Leader of the Unitarian movement (1819), drawing together principles of Protestantism and the Enlightenment. Advocated social reform and abolition of slavery. Met with travelers in Boston and discussed religion.

Everett, Edward (1794-1865)
Unitarian clergyman; editor of North American Review; Congressman from Massachusetts (Independent, 1825-35); President of Harvard College (1846-49); U.S. Secretary of State (1852-53); Senator from Massachusetts (1853-54). Ardent Unionist, distinguished orator, shared platform with Lincoln at Gettysburg. Called on the travelers as they visited Washington, D.C.

Lieber, Francis
German traveler who met Tocqueville during his visits to the United States, once in Boston. Exchanged ideas with Tocqueville and wrote works on topics corresponding with those in his text. The link from Lieber's name connects to a site comparing the two travelers; though it is based from the AS@UVa Tocqueville site, it will take you away from this site.

Quincy, Josiah (1772-1864)
U.S. and Massachusetts Congressman; Mayor of Boston (1823-27), instituted great plan for city reform. President of Harvard (1829-45), turned law school into a professional school, brought on Jared Sparks, Henry Wadsworth Longfellow, and Benjamin Peirce as faculty members. Authored The History of Harvard University (1840). Discussed law and government with the travelers during their stay in Boston.

Sparks, Reverend Jared (1789-1866)
Historian, Unitarian minister, editor of North American Review (1823- 29), later served as President of Harvard University (1849-1853). Published twelvevolume The Writing of George Washington. Met with travelers in Boston and discussed religion.

Sullivan, William (1774-1839)
Lawyer; Massachusetts legislator; author of The Public Men of the Revolution. Met Tocqueville and Beaumont in Boston and responded, after their departure, to their written inquiry regarding the administration of justice.

Tuckerman, Reverend Joseph (1778-1840)
Unitary clergyman and philanthropist. Began a city mission for the poor of Boston in 1826 which later served as model for institutions in England and France. Provided Tocqueville and Beaumont with documents and letters he had written regarding temperance, charity, education, and pauperism. Discussed such topics with them during their stay in Boston.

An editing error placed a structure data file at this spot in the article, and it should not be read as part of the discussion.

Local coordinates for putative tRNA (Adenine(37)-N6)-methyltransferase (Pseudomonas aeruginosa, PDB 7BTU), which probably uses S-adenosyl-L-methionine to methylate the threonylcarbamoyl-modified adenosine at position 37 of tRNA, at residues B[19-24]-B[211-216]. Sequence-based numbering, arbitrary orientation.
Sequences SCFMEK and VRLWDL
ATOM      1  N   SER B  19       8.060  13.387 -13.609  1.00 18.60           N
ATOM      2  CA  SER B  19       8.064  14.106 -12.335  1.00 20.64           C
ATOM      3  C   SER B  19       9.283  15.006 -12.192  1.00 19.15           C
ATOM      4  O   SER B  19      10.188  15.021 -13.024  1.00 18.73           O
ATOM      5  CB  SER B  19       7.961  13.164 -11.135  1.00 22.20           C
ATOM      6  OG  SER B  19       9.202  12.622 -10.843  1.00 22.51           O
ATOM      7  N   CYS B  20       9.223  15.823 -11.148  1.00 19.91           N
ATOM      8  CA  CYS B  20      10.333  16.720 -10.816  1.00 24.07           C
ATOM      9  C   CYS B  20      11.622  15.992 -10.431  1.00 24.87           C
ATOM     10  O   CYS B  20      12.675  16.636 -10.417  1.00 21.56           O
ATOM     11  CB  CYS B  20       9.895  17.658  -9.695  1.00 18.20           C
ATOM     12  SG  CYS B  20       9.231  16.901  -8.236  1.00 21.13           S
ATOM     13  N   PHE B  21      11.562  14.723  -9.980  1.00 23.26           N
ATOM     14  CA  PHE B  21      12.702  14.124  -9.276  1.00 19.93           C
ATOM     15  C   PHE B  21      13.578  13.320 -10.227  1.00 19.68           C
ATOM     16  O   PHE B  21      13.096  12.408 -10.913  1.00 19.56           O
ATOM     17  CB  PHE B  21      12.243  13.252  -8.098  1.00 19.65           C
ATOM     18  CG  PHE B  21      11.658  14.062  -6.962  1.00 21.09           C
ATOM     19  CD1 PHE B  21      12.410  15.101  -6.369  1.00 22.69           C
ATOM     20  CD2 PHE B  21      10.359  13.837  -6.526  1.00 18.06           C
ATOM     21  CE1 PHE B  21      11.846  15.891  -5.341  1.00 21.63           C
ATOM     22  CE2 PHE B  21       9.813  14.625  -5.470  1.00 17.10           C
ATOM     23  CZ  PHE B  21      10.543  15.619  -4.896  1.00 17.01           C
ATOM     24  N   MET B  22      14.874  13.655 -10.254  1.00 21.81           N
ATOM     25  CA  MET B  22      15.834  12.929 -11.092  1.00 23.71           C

Webster, Daniel (1782-1852)
Political leader, U.S. Congressman from New Hampshire and Massachusetts, active in sectional issues, considered one of the nation's leading constitutional lawyers and great defender of the Constitution. Served as Secretary of State under President Fillmore (1850-52). Met with Tocqueville and Beaumont in Boston but left little impression; they considered him only "power-hungry."



Duponceau, Peter (Pierre, 1760-1844)
French-born American lawyer, served in American revolution. Authored legal treatises and early works on history and philology, especially of Native Americans. After 1785 became America's leading expert on international law. Met with Tocqueville and Beaumont when in Washington, D.C.; little account given of his views in their journals.

Gilpin, Henry D. (1801-1860)
Philadelphia lawyer; U.S attorney, eastern district of Pennsylvania (1831-37); U.S. Attorney General (1840-41). Met with Tocqueville and Beaumont during their second visit in Philadelphia to discuss the justice system in America, particularly which parts of English practice had been retained and which ones abandoned. His commentary on the jury system shows up frequently in Democracy in America.

Ingersoll, Charles Jared (1782-1862)
Lawyer; author; U.S. District Attorney (1815-29); U.S. Congressman from Pennsylvania. Held anti-French political views early in his career but broke away from those with the publication of View of the Rights and Wrongs, Power and Policy, of the United States of America, which was widely read in America and abroad. Authored histories of the War of 1812. Known for energy in championing causes unpopular in his own social environment. Met with the travelers in Philadelphia to discuss principles of government.

McIlvaine, Joseph
Recorder of the City for Philadelphia in 1830; discussed the possibility of foreign nations adopting America's jury system with the travelers. Provided Tocqueville with extensive compositions regarding the penal code and system of punishment in Pennsylvania, the judicial organization of the state, and specific recommendations about the adoption of the jury system in France.

Poinsett, Joel Roberts (1779-1851)
U.S. diplomat to Mexico; served in South Carolina legislature; U.S. Secretary of War (1837-41). Developed the poinsettia from a Mexican flower. A strong Unionist; discussed regional culture and expansion with Tocqueville and Beaumont during each of their two visits to Philadelphia.

Prisoner No. 28 of the Eastern State Penitentiary